Thursday, January 26, 2006

Battle of Bermondsey reprised

The Evening Standard tonight highlights the Bermondsey by-election of 1983 in the light of the Simon Hughes revelation.

But I feel certain that it is wrong in saying that the Liberals described Simon as 'the straight choice' during that election campaign. 'It's a straight choice' was a standard slogan for promoting tactical voting – i.e. a straightforward choice between Party X and the Liberals.

The real homophobic campaign was run by 'Real Bermondsey Labour' candidate John O'Grady, who was supported by outgoing MP Bob Mellish. Despite this Labour were more than happy to quote Mellish's endorsement of subsequent Labour candidates on their leaflets.

Opponents often accused the Liberal by-election team of the 1980s of dirty tricks. For the most part this sprang more from the against-the-odds victories it achieved than what they actually did wrong. Tactics that are now commonplace in all parties – tabloid newspapers, spoofs of opposition leaflets, quoting canvass returns to promote tactical voting were all pioneered by the Liberals during that period. Opponents complained of dirty tricks then copied the tactics.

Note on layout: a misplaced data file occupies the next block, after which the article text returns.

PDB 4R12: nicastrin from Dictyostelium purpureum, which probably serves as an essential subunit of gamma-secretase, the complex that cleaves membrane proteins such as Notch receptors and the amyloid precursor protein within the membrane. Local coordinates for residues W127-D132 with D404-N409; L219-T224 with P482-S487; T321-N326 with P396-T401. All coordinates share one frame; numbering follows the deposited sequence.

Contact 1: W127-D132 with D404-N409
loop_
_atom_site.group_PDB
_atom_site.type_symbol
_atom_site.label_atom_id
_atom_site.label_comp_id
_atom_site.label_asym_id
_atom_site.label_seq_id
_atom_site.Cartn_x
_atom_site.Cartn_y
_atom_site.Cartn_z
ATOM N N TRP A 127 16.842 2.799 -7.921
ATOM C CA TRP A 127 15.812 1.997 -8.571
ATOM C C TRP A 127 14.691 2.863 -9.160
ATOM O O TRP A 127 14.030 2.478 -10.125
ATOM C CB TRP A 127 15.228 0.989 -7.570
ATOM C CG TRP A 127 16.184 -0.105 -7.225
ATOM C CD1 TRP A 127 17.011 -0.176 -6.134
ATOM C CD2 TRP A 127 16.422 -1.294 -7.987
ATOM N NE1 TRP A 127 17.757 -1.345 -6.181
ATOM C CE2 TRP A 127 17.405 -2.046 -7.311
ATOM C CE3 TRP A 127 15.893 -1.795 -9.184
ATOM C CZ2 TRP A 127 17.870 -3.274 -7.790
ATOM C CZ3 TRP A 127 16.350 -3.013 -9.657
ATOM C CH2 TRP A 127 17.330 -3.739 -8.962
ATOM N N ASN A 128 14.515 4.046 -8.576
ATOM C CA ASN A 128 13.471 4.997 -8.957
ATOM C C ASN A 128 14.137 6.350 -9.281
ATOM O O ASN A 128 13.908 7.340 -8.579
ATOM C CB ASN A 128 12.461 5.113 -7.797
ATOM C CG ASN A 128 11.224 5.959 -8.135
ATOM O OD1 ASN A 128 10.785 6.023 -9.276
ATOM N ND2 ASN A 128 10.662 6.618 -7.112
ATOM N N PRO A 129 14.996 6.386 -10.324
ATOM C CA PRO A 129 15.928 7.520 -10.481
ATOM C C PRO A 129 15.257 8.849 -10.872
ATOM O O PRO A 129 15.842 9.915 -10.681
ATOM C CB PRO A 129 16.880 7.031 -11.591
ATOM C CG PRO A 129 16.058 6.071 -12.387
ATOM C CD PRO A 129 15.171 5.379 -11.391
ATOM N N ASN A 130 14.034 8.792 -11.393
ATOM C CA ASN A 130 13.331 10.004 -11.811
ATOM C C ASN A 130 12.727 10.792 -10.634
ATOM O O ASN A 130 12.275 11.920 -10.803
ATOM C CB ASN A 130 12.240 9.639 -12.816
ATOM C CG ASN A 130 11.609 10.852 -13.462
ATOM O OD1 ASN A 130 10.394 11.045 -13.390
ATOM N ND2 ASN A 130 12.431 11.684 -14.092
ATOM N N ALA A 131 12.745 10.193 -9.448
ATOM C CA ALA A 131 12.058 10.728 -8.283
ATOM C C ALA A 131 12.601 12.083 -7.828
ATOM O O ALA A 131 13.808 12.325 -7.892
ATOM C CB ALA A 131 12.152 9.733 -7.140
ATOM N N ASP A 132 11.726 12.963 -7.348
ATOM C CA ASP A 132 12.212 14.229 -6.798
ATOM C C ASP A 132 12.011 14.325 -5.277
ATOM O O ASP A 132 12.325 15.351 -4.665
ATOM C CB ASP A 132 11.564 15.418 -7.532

The Hot ginger and dynamite blog prints a leaflet from what it calls the 'notoriously un-homophobic Brecon By-Election, in which sexuality was famously not an issue' using the 'It's a straight choice' tactical message. This is not a wise example to quote since Brecon and Radnor in 1985 was the Liberal campaign team's one real moment of shame. One leaflet referred to the Liberal candidate as the only one with a secure/stable/normal (I forget which) family background. This was designed to contrast with the Conservative candidate who was in his thirties and single and the Labour candidate who lived with but was not married to the mother of his children.